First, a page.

Larger groups like Transportation Alternatives have grown tremendously in influence over the years by providing education through community-building workshops and compiling information. But in the past year alone, several neighborhood organizations have sprung up, spurred by personal tragedies.
“The momentum has been tremendous,” said Laura Newman, who bikes, walks, and drives, and last year joined the organization Make Queens Safer.
Newman primarily bikes, and crosses the Queensboro Bridge on 59th Street into Manhattan several times a week. On the street level, it’s hard to discern any sort of change, she said, but little by little people are becoming more aware.
For instance, in her own community in Jackson Heights, through the Make Queens Safer gatherings, residents who use any and all modes of transportation say they’ve realized they need to be more careful and considerate of others on the road. Through targeted enforcement efforts, those being ticketed realize they need to be more conscious of the rules, she said, bicyclists included.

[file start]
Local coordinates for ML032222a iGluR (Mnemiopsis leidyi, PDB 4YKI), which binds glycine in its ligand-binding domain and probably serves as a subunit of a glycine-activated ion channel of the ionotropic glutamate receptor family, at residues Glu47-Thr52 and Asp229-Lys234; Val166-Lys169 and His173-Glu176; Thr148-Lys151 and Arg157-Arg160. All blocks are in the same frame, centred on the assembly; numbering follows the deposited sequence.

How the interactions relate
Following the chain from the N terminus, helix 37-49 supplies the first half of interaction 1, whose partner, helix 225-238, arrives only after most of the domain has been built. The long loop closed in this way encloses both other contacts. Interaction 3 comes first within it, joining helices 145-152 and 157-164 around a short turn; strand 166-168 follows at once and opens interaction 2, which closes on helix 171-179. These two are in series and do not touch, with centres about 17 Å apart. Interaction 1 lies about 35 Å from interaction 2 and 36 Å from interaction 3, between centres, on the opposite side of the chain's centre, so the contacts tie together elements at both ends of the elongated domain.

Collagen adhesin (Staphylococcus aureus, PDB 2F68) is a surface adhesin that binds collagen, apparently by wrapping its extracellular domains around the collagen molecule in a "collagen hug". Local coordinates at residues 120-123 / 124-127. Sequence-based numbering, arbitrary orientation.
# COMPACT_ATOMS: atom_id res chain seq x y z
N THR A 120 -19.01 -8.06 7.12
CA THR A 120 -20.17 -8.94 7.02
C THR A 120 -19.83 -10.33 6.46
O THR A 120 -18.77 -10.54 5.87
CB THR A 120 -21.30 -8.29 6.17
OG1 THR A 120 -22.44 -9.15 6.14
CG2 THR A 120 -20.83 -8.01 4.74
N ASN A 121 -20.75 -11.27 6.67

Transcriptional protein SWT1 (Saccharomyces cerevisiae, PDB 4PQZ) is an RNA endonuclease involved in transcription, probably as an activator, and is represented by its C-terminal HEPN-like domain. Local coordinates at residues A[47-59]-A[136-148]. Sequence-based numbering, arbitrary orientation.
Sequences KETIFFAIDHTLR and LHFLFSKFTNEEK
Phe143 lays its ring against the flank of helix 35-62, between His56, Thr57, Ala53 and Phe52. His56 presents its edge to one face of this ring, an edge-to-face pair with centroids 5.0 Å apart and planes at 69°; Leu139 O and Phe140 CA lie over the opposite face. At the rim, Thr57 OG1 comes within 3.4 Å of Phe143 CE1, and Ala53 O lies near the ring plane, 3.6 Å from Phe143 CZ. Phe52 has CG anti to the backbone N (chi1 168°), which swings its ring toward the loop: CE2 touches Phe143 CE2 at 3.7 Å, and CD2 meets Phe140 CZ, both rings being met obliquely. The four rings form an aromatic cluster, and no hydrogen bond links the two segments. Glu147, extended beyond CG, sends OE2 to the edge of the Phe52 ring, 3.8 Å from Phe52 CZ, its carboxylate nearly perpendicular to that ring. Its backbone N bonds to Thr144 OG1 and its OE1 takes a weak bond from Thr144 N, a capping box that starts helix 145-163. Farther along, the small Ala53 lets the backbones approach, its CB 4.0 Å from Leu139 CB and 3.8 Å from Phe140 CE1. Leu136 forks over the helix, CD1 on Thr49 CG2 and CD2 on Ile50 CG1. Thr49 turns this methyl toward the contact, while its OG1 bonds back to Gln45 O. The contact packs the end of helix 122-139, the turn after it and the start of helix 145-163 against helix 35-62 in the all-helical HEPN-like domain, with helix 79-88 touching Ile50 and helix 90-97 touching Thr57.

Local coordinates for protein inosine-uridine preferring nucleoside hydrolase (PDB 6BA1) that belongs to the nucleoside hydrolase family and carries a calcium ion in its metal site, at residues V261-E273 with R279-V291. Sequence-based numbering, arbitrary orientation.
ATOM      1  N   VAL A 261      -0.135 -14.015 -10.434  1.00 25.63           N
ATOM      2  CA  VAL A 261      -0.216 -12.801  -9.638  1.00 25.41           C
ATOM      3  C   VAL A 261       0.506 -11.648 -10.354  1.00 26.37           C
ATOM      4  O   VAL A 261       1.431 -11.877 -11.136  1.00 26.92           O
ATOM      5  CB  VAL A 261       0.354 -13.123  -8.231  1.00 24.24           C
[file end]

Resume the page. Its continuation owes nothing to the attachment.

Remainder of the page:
“There’s now a sense of community instead of pointing fingers,” Newman said. As a cyclist, Newman remembers they used to be treated as an outside group. Now there is more support, which in turn has made many cyclists realize they have to take responsibility to create safer streets as well.
“Infrastructure has to support the changes or people won’t feel welcome to [use the streets] … but everybody plays a role,” Newman said.